Further in our series of guest blogs by speakers and supporters of our up-coming Workplace Trends Autumn Conference in London: People, Place, Performance, HB Reavis’ Michal Matloň has some observations on fashion in the workplace (no, not apparel).
The urge to follow fashions is strongly ingrained in our nature. Imitation is one of the basic learning mechanisms that we use as children to quickly adopt behaviour appropriate for the society we live in. Fashion saves us from burdensome decision making, because it offers us an easy, socially accepted solution to any problem. Do what other people do and the worst thing that can happen is that you make the same mistake as everyone else.
This is not so bad if the effects of our decisions apply only to ourselves. When wearing fashionable, but uncomfortable clothes, the only miserable person will be us. But it’s something very different if we make decisions based on fashion that influence daily lives of many other people. The reason is that fashion helps ideas and solutions spread quickly, based on shallow or non-existent understanding of why it emerged in the first place.
And so, managers, architects and consultants are often caught in this trap of fashionable thinking. Instead of thoroughly analysing the real and specific needs of their organization, employees or clients, they limit their scope to what they see others are using. They let their fear of judgement prevail over actually choosing a superior solution that might not, at first glance, look that well. They fear others might say it’s uncool, old-fashioned or perhaps, boring.
As a part of a certain project, I’ve been watching dozens of videos of office tours in American technological start-ups and companies. I’ve been noting down the characteristics and features these offices have and the way they look. After finishing, I realized, that with some minor differences, they are all the same. We think these companies carry innovation in their hearts. We expect them to be radically open to making things better, even if it means being different than everyone else. But the reality doesn’t match. Because they too, only follow the fashion.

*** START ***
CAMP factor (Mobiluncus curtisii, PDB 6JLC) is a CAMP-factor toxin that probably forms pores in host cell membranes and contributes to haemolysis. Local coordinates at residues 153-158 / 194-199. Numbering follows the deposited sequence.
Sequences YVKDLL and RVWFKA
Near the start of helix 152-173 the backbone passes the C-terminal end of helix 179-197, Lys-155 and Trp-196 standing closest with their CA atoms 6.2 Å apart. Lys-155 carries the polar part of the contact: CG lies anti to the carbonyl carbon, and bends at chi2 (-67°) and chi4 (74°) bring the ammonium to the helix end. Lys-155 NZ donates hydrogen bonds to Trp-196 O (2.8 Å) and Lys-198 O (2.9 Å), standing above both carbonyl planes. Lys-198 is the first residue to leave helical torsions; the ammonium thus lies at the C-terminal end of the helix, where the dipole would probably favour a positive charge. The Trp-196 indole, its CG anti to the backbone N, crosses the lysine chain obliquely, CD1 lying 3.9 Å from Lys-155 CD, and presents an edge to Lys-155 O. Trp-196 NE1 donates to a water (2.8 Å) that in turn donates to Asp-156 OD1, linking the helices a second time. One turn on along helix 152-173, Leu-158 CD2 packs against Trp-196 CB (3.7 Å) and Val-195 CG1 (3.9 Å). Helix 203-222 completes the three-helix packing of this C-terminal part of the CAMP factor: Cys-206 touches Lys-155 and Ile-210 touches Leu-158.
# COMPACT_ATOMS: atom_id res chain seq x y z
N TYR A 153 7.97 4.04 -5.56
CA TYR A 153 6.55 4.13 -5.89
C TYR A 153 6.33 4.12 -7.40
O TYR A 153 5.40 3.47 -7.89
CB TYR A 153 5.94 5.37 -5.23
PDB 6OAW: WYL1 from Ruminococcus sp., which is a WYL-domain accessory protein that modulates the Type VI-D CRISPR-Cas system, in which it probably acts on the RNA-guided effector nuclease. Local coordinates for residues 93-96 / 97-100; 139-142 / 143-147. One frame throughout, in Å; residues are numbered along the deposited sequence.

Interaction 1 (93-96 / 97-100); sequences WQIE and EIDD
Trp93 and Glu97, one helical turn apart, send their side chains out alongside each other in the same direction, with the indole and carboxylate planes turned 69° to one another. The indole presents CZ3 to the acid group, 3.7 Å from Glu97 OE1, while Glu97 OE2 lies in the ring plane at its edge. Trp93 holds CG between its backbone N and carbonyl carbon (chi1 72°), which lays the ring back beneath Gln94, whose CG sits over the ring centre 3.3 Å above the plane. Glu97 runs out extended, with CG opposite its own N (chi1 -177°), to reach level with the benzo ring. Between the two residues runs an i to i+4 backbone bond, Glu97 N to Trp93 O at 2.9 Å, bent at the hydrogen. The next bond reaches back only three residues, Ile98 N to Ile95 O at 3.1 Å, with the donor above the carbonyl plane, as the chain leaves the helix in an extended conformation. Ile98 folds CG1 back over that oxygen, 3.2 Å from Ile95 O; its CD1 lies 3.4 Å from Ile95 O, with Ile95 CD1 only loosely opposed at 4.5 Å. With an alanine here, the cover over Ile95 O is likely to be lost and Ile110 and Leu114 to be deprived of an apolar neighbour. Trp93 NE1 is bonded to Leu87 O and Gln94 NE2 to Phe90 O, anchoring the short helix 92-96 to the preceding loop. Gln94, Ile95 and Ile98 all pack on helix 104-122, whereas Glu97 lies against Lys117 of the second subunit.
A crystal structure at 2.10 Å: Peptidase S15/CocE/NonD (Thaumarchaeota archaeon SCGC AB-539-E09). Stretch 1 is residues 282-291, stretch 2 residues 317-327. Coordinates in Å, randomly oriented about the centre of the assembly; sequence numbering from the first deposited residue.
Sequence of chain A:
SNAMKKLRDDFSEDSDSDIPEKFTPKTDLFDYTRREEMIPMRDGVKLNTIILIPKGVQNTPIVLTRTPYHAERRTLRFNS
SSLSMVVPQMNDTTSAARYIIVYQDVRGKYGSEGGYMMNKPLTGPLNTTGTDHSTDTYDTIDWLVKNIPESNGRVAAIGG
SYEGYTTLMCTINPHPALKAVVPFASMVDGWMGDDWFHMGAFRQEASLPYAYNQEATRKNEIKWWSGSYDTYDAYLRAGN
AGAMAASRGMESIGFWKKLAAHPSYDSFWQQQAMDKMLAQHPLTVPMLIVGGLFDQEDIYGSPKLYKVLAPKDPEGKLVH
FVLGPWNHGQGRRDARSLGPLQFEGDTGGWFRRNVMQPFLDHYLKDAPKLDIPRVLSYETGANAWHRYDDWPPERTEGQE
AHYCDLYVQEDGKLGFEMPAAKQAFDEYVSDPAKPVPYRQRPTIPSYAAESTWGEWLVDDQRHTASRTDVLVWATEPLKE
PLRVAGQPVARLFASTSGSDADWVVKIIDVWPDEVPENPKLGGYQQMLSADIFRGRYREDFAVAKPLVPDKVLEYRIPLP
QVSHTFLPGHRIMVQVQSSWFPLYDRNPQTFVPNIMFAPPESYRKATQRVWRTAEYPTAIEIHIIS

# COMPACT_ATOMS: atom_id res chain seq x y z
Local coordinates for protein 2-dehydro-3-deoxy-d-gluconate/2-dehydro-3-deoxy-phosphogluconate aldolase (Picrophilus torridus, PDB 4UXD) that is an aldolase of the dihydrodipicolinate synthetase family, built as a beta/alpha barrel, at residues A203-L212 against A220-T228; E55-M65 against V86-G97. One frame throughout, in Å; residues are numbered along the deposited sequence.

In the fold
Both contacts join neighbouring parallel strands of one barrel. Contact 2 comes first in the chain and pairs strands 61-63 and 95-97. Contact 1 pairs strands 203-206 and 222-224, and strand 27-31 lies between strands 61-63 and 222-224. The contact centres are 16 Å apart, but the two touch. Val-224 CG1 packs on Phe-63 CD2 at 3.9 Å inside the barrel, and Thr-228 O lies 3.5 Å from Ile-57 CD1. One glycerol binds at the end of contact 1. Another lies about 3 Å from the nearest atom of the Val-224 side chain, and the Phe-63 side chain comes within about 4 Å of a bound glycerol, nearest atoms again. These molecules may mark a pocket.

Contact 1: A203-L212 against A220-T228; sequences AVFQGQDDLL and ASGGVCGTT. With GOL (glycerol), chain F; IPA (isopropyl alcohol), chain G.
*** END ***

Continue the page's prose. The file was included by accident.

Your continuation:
So, you could ask: how can we expect a manager in a corporation or an architect in an established studio to heroically face the social pressure to conform? I say we should. Because the inability to do so has already created many working environments, which, although fashionable, don’t serve the real purpose of enabling people to work in the most effective and enjoyable way.
Fashion (supported by short-term financial goals) brought us the incorrect use of the open-space environment for purposes for which it’s not fit. Fashion allowed us to easily sell it under the claim that it increases the quality of collaboration, while it can often do the complete opposite. Fashion helped us decrease our productivity, while feeling good about the result.
And there are many other fashions. They change in time and are often cyclical. But what never changes is the fact, that we should invest the majority of our energy into solving the most fundamental and timeless problems, which often has the highest impact, while looking inconspicuous from the outside.
It’s possible that the happiest and the most productive workplace in the world will never show up in your social media feed. Because who would click on such a boring thing?
Guest post by Michal Matloň of HB Reavis.
Michal will be speaking on “Crisis of Focus: What we are forgetting about in the age of connectedness” at Workplace Trends London on 17 October 2018.